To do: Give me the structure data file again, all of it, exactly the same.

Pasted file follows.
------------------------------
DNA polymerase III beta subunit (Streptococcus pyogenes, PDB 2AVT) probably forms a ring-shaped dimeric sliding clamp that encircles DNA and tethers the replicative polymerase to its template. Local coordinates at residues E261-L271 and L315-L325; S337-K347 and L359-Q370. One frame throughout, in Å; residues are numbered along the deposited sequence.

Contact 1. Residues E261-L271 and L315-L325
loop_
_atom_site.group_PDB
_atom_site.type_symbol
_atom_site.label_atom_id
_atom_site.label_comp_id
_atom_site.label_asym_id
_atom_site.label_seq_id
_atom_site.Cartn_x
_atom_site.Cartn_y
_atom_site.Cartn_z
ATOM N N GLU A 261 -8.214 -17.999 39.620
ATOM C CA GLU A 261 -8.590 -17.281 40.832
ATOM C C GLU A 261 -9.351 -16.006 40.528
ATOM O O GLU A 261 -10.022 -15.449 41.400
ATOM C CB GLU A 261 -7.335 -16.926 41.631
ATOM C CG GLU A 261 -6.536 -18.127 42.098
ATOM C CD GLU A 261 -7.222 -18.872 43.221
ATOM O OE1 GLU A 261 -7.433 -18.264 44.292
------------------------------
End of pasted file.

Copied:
DNA polymerase III beta subunit (Streptococcus pyogenes, PDB 2AVT) probably forms a ring-shaped dimeric sliding clamp that encircles DNA and tethers the replicative polymerase to its template. Local coordinates at residues E261-L271 and L315-L325; S337-K347 and L359-Q370. One frame throughout, in Å; residues are numbered along the deposited sequence.

Contact 1. Residues E261-L271 and L315-L325
loop_
_atom_site.group_PDB
_atom_site.type_symbol
_atom_site.label_atom_id
_atom_site.label_comp_id
_atom_site.label_asym_id
_atom_site.label_seq_id
_atom_site.Cartn_x
_atom_site.Cartn_y
_atom_site.Cartn_z
ATOM N N GLU A 261 -8.214 -17.999 39.620
ATOM C CA GLU A 261 -8.590 -17.281 40.832
ATOM C C GLU A 261 -9.351 -16.006 40.528
ATOM O O GLU A 261 -10.022 -15.449 41.400
ATOM C CB GLU A 261 -7.335 -16.926 41.631
ATOM C CG GLU A 261 -6.536 -18.127 42.098
ATOM C CD GLU A 261 -7.222 -18.872 43.221
ATOM O OE1 GLU A 261 -7.433 -18.264 44.292